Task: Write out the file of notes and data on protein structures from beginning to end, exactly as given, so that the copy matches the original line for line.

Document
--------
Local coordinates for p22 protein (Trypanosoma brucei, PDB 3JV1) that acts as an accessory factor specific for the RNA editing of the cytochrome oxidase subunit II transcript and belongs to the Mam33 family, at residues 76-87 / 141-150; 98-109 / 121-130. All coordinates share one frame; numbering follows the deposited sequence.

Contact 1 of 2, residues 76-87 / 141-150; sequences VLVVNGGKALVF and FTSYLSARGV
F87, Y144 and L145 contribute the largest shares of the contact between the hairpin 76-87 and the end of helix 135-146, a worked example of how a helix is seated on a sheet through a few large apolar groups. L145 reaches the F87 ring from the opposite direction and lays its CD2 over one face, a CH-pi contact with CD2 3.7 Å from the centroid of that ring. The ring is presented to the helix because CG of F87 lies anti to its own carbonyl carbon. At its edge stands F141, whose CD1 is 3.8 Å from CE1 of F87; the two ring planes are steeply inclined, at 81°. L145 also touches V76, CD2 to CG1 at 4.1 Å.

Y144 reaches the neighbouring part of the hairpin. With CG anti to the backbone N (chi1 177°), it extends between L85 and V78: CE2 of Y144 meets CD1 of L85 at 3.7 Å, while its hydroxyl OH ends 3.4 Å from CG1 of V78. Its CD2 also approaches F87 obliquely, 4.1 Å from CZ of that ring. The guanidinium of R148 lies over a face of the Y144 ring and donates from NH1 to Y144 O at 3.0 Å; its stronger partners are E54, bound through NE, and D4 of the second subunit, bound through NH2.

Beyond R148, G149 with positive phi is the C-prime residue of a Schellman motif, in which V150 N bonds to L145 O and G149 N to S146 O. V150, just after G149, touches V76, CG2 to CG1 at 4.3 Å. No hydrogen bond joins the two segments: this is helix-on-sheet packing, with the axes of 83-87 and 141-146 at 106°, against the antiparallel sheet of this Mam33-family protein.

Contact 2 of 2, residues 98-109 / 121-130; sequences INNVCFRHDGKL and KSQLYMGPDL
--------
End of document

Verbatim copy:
Local coordinates for p22 protein (Trypanosoma brucei, PDB 3JV1) that acts as an accessory factor specific for the RNA editing of the cytochrome oxidase subunit II transcript and belongs to the Mam33 family, at residues 76-87 / 141-150; 98-109 / 121-130. All coordinates share one frame; numbering follows the deposited sequence.

Contact 1 of 2, residues 76-87 / 141-150; sequences VLVVNGGKALVF and FTSYLSARGV
F87, Y144 and L145 contribute the largest shares of the contact between the hairpin 76-87 and the end of helix 135-146, a worked example of how a helix is seated on a sheet through a few large apolar groups. L145 reaches the F87 ring from the opposite direction and lays its CD2 over one face, a CH-pi contact with CD2 3.7 Å from the centroid of that ring. The ring is presented to the helix because CG of F87 lies anti to its own carbonyl carbon. At its edge stands F141, whose CD1 is 3.8 Å from CE1 of F87; the two ring planes are steeply inclined, at 81°. L145 also touches V76, CD2 to CG1 at 4.1 Å.

Y144 reaches the neighbouring part of the hairpin. With CG anti to the backbone N (chi1 177°), it extends between L85 and V78: CE2 of Y144 meets CD1 of L85 at 3.7 Å, while its hydroxyl OH ends 3.4 Å from CG1 of V78. Its CD2 also approaches F87 obliquely, 4.1 Å from CZ of that ring. The guanidinium of R148 lies over a face of the Y144 ring and donates from NH1 to Y144 O at 3.0 Å; its stronger partners are E54, bound through NE, and D4 of the second subunit, bound through NH2.

Beyond R148, G149 with positive phi is the C-prime residue of a Schellman motif, in which V150 N bonds to L145 O and G149 N to S146 O. V150, just after G149, touches V76, CG2 to CG1 at 4.3 Å. No hydrogen bond joins the two segments: this is helix-on-sheet packing, with the axes of 83-87 and 141-146 at 106°, against the antiparallel sheet of this Mam33-family protein.

Contact 2 of 2, residues 98-109 / 121-130; sequences INNVCFRHDGKL and KSQLYMGPDL